Taking ownership of your language

posted: 7:30 pm - 21st July 2019
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(Picture caption: The CIDANZ team is kept busy, working alongside Cook Islands and Pacific families to help them harness an enterprising spirit to lift them and their communities out of a deficiency mind-set, as well as to provide a measure of financial sustainability to realise their dreams.) 

Growing up in the Cook Islands, Janet Akai experienced the best of both worlds. 

The Cook Islands Development Agency New Zealand (CIDANZ) Business Improvement Manager’s parents came from different islands, so Janet was raised between Aitutaki, Atiu and Rarotonga. 

“I got the very best of Aitutaki’s blue lagoons, freshly home-baked bread buttered with the smoothest butter on Atiu, and the glam of Rarotonga,” Janet says. 

This is all changed when Janet’s father passed away, and a year later, her family moved to New Zealand, where adjusting to new cultures and people was difficult. 

Janet’s ability to speak English was helpful in her new home, she adds. 

“My mother grew up during that era where speaking Māori in school was punishable, and she did not want me to go through the same experiences. 

“I stopped speaking Māori entirely by the age of five, but could still understand it.” 

However, Janet has never lost touch with her Cook Islands heritage and in 2013, she began volunteering at CIDANZ. 

The South Auckland-based organisation works alongside Cook Islands and Pacific families to help them harness an enterprising spirit to lift them and their communities out of a deficiency mind-set, as well as to provide a measure of financial sustainability to realise their dreams. 

For the past four years, Janet has led the facilitation of Cook Islands Language Week – ‘Epetoma o te reo Māori Kūki ’Āirani, working alongside the Ministry for Pacific Peoples (MPP). 

She has been instrumental in planning this year’s Language Week which starts on August 4-10. 

For the team at CIDANZ, Cook Islands Language Week means deepening the community’s ownership of their language, growing within them the knowledge that the continued preservation and nourishment of the Cook Islands language must first start within each of us, Janet says.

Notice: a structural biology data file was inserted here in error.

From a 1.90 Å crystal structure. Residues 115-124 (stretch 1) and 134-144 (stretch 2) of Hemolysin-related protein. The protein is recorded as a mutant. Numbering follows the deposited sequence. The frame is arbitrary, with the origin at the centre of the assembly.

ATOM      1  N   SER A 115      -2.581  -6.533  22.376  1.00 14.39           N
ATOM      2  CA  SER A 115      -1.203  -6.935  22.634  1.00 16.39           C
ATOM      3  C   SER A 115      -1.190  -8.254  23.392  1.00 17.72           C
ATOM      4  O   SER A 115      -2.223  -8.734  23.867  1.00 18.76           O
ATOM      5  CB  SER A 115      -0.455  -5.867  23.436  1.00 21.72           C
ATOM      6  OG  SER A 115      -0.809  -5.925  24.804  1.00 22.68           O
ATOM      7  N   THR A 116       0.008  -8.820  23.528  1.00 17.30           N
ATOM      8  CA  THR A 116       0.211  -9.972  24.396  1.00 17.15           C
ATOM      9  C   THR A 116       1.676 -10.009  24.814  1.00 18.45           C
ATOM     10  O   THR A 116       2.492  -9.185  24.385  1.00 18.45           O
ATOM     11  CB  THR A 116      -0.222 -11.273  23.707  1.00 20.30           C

“It takes strength and courage to do this within our diverse communities across New Zealand, and also to teach young people that being Kiwi does not mean having to put aside of part of who they are to blend in. 

“Their language makes them stronger, equipping them with stronger tools to navigate New Zealand society as a Cook Islands young person.” 

Each year CIDANZ has led the Cook Islands Language Week, it has focused on different communities and demographics to understand how they feel about the language. 

“In 2016 we focused on our Auckland young people who said they love, and would like to learn our language, but between family, school, sports, church, and friends, learning the language took a backseat.” 

In 2017, CIDANZ focused on Hamilton women/mothers, where it discovered by creating an environment which encouraged people to speak the Cook Islands language, relearning it was possible. 

The following year, the focus shifted to Christchurch fathers/men and through them, CIDANZ has learnt that although mothers were the caretakers of the language, young people still looked to their fathers or father figures for that guidance. 

“This year we’ve come full circle and instead of focusing on those of our community who needed to ‘step-up’ and take the torch, we searched for a community rich and thriving in the Cook Islands culture, which brought us to Tokoroa.

“Through the Tokoroa community we came to understand we needed to bring the focus back to all our Cook Islands people living in New Zealand who are now the third or fourth generation migrants,” she adds. 

By shining a light on each area which affects our young people, our women and our men, CIDANZ was able to broaden the concepts of language use and importantly the ownership of language. 

As a country, Aotearoa New Zealand can only do so much to encourage its diverse communities and young people to embrace their cultures, Janet says. 

“Language week is important, but we must teach our young people and always remember that it is our individual responsibility to learn and embrace our language and culture - it is not the responsibility of Parliament, organisations, our parents or teachers, it is ours.” 

Language Week does not just have to be celebrated for one week per year, Janet says. 

“As soon as each of us takes ownership of learning, speaking, teaching, and encouraging the use of our language, then encouraging others to do the same would be easy.” 

Visit MPP for resources and more information on Cook Islands Language Week.